Sometimes, when the seizures are frequent and disabling, we can pinpoint scarred areas of the brain that seem to be causing the seizures and safely remove them surgically. Our neurosurgeons perform many types of surgery to accomplish this goal, each specifically tailored only for that individual patient, including anterior temporal lobectomy, resections in any lobe of the brain, and other specialized procedures that may be needed to stop seizures. The epilepsy surgery program has a national reputation for excellence in both patient care and research. We do 70-100 epilepsy surgeries per year. We also offer vagus nerve stimulation, which involves implantation of a pacemaker-like device that provides a type of electrical countersignal that can be very helpful for some patients.
Each week, our Comprehensive Epilepsy Team, made up of our board certified epilepsy faculty, neurosurgeons, speech pathologists, neuropsychologists, neuroradiologists and social workers, meet to discuss patients being evaluated for surgery and make the best decision for each patient. We work to bring together all the parts of the puzzle in planning optimal treatment.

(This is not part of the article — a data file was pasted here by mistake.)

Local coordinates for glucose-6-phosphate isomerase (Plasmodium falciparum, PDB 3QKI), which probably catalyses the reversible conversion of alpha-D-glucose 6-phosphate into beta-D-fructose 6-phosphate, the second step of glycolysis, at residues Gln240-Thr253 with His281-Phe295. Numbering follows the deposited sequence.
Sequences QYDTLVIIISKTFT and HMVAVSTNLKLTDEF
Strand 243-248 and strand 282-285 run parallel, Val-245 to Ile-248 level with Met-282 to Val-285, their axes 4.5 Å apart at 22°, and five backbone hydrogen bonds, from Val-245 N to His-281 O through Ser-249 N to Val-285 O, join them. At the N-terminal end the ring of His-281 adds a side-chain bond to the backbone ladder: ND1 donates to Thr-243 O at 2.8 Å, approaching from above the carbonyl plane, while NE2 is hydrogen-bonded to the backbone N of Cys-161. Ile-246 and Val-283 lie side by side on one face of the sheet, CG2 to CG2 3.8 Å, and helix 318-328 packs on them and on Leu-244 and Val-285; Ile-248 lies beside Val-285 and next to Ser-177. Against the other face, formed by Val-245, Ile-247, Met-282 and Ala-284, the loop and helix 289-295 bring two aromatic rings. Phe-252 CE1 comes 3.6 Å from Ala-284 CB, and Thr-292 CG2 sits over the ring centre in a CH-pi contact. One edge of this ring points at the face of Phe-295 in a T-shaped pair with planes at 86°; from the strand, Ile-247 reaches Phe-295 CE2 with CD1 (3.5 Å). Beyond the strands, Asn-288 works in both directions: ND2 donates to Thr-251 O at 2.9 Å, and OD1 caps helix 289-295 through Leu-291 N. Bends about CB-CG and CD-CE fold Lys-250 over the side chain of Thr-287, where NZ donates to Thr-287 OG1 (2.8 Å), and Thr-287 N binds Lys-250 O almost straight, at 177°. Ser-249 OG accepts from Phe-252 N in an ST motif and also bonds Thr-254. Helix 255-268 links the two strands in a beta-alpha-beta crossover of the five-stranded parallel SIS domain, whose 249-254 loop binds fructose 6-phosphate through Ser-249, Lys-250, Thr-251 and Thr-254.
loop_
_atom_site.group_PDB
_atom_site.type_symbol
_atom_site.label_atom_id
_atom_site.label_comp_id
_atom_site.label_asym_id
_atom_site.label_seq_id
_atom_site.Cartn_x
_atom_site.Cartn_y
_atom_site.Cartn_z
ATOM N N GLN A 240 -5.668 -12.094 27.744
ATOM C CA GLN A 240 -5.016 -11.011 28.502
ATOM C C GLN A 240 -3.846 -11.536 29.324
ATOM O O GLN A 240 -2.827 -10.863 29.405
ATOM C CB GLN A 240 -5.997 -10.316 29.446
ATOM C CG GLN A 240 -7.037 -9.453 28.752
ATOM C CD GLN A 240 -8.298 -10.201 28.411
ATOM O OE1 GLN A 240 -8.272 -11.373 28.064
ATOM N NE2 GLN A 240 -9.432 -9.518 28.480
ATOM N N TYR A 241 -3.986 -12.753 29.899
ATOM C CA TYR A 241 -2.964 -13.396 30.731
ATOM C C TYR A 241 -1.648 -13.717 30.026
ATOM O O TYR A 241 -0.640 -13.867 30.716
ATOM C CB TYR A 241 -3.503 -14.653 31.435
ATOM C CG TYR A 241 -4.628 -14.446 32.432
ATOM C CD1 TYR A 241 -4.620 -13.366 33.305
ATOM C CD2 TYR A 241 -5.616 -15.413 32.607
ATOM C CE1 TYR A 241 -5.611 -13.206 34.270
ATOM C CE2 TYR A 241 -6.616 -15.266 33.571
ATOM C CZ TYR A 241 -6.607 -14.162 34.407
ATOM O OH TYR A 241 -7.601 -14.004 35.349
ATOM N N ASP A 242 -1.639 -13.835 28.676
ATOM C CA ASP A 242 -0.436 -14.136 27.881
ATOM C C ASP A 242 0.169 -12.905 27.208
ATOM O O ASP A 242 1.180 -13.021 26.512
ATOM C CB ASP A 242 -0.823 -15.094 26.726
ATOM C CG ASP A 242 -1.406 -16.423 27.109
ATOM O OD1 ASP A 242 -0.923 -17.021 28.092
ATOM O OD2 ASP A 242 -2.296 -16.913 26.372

Research in prediction and treatment of seizures
The epilepsy faculty also participates in diverse research efforts ranging from individual clinical projects to nationally-funded multicenter clinical trials and basic science studies. The University of Michigan is a site for the multicenter Epilepsy Phenome-Genome Project, a National Institutes of Health funded research study to identify genes that influence the development of certain types of epilepsy. Current areas of research at U-M also include vagal nerve stimulation, finding ways to better predict seizure onsets, and transforming patient-derived skin cells to nerve cells for studying mechanisms of genetic epilepsies. We also conduct experimental anti-epileptic drug trials.
In addition, our epilepsy program works hard to identify any medical, psychological and social complications that arise because of the seizure disorder, such as depression, other medical problems, inability to drive, pregnancy issues or modification of safety procedures for your job. We have many resources available, including counseling, assistance deciphering the law and educational information.